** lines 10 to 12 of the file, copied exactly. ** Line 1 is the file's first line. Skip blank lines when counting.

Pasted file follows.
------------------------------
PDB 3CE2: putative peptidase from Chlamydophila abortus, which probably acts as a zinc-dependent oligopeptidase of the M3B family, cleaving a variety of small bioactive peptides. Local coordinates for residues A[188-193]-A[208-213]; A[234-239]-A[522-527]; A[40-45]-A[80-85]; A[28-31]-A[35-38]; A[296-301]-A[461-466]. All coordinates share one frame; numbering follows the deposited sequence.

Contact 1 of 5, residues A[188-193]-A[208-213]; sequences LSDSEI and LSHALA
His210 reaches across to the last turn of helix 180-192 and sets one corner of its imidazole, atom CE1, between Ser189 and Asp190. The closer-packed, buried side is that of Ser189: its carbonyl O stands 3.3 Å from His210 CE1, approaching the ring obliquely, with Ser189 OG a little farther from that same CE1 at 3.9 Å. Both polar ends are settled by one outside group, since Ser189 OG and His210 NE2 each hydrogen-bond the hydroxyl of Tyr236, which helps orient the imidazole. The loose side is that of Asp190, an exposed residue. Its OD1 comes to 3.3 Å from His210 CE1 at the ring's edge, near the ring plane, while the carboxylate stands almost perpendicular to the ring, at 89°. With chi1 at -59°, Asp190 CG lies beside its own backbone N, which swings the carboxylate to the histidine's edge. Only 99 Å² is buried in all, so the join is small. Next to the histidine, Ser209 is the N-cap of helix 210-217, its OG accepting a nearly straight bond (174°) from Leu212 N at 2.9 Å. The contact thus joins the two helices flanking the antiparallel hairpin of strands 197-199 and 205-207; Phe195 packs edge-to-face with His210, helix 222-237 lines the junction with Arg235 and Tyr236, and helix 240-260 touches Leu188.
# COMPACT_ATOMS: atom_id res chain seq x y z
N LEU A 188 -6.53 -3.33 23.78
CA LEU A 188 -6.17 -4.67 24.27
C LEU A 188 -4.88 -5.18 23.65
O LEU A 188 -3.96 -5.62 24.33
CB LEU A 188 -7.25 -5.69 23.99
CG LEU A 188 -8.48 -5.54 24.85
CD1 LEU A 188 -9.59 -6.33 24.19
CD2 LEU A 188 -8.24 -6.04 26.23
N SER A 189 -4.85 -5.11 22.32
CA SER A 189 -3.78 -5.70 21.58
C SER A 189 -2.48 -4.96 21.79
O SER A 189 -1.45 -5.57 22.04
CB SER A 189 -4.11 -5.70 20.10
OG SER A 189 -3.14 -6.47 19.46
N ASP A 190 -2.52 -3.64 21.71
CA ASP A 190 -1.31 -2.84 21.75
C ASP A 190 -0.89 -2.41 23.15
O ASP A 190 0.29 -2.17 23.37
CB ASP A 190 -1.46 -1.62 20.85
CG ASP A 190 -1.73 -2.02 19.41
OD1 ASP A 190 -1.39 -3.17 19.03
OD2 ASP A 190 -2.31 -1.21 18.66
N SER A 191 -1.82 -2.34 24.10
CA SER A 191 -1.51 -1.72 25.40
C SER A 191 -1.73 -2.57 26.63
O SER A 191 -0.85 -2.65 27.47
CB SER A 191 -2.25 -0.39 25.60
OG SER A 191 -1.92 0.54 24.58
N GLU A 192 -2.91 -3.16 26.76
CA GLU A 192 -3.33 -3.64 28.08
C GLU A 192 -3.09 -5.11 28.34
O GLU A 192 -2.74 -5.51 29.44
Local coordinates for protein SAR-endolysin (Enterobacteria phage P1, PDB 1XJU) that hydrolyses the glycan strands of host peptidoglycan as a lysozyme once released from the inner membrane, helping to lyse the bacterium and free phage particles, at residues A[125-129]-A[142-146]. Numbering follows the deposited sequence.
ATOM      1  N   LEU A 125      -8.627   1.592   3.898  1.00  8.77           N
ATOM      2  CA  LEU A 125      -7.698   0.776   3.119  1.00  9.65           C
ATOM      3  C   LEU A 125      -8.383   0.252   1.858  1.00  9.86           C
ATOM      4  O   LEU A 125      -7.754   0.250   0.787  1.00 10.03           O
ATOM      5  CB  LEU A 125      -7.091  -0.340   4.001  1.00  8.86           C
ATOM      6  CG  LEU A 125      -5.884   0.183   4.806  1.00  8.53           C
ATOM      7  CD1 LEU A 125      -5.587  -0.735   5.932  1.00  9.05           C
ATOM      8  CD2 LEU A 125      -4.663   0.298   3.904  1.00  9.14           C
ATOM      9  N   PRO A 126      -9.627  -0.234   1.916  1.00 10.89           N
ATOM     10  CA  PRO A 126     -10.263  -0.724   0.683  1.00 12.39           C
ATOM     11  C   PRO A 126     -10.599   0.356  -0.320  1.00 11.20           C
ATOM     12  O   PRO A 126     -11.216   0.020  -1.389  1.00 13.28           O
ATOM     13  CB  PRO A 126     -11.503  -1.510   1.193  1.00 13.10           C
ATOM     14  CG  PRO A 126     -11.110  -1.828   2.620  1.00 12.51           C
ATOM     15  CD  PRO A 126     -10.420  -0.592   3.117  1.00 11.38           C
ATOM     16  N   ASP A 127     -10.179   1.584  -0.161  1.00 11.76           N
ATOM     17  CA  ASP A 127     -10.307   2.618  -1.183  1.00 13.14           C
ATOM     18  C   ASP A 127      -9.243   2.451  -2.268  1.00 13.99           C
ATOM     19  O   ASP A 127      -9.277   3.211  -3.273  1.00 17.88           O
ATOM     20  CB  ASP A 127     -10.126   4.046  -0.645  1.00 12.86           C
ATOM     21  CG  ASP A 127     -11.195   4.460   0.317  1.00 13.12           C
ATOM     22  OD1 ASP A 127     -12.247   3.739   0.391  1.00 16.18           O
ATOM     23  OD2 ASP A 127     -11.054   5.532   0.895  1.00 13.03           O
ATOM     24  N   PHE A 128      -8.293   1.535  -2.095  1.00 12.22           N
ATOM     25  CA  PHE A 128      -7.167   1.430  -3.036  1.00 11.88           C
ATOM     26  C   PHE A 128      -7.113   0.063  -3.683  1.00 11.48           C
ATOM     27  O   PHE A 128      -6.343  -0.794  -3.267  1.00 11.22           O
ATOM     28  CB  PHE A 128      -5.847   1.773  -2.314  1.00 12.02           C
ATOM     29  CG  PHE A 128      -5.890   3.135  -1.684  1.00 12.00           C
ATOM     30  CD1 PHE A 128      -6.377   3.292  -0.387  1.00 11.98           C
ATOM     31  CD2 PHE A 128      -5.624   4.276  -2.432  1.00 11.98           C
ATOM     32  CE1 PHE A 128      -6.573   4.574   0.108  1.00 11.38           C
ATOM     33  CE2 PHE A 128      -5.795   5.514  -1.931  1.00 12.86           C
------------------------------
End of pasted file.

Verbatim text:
CG LEU A 188 -8.48 -5.54 24.85
CD1 LEU A 188 -9.59 -6.33 24.19
CD2 LEU A 188 -8.24 -6.04 26.23